BIA/OC continues to monitor efforts underway in several cities to update/increase development fees. As previously reported, Irvine is considering an up to 20% increase, Mission Viejo is seeking more modest adjustments and Lake Forest is in the midst of releasing their proposal. If you are considering projects in any of these jurisdictions, please contact Adam Wood at firstname.lastname@example.org for more information.
City of Irvine
The City of Irvine has embarked on the detailed and very important process of updating their General Plan. Through numerous outreach meetings, the BIA/OC, along with many other stakeholders, have been asked to provide feedback on where and what to Build as the City looks to the future. BIA Member’s valuable expertise is crucial during this process, so if you would like to submit comments, please contact Steve LaMotte at SLaMotte@biaoc.com.
City of Newport Beach
On April 9th, BIA/OC was in the City of Newport Beach to fight against added regulations on development. Under consideration was a city policy that would limit construction to three years or less without required additional hearings. While few builders would ever expect the construction phase of a project to extend to the three-year mark, an understanding was reached with the council to better reflect the economic realities of larger developments. The BIA remains vigilant on preventing any unnecessary regulations relating to the industry and will always be a voice in streamlining home creation. BIA/OC thanks Newport Beach staff and council for their diligence in crafting a solution to benefit all parties.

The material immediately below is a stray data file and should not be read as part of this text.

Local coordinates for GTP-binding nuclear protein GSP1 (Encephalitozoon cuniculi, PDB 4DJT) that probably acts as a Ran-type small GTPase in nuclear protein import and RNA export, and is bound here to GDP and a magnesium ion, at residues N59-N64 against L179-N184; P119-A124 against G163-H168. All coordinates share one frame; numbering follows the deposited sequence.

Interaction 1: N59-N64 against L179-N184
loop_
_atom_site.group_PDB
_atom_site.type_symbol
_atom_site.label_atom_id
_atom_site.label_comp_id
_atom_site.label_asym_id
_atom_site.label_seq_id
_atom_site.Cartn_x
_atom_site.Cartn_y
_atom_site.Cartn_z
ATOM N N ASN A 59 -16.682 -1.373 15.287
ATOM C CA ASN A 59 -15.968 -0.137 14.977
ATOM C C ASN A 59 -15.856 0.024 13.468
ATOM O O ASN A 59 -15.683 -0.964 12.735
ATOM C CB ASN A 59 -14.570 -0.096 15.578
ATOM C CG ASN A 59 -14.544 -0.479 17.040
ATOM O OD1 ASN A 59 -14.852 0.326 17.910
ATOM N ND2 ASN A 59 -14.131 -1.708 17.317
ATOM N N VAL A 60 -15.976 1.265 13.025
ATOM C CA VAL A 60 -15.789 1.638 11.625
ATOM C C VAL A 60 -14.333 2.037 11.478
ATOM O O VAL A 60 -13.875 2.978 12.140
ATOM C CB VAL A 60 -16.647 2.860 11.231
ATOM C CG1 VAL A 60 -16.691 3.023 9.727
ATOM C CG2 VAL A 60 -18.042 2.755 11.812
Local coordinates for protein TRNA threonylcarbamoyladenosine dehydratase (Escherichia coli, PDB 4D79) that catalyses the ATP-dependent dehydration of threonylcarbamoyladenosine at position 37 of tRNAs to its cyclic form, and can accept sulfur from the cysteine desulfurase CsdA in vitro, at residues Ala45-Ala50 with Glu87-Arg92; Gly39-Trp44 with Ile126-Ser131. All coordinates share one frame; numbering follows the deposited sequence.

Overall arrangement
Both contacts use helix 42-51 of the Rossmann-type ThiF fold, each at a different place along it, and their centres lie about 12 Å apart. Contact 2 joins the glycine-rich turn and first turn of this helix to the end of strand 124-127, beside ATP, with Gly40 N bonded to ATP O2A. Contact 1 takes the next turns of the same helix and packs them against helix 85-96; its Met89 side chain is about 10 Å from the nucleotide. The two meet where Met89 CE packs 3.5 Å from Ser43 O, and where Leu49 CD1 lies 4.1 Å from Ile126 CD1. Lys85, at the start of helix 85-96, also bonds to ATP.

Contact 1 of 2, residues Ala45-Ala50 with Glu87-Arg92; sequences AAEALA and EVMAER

Sacramento is at the peak of its policy busy-season with bills advancing and dying nearly every day. Hundreds of housing bills are under consideration with a dizzying number of updates around each. To help make sense of it all, our friends at CBIA created the Housing Killer/Creators list to identify the worst of the worst and the best of the best. Updated regularly, tune in here to follow the most important bills in Sacramento.
From these compelling lists, the legislation grabbing the most headlines is undoubtedly SB 50. While the bill is complex, in short, it removes many restrictions on housing anywhere within a ½ mile of train stations and ¼ mile of bus stops. While this was unsuccessfully attempted last year in SB 35, SB 50, in contrast, has already passed the Senate Housing and the Government/Finance Committees. The Speaker of the Assembly and the Governor have also signaled early acceptance. A tectonic shift in housing policy appears to be on the horizon. For more information on this please contact Adam Wood at email@example.com.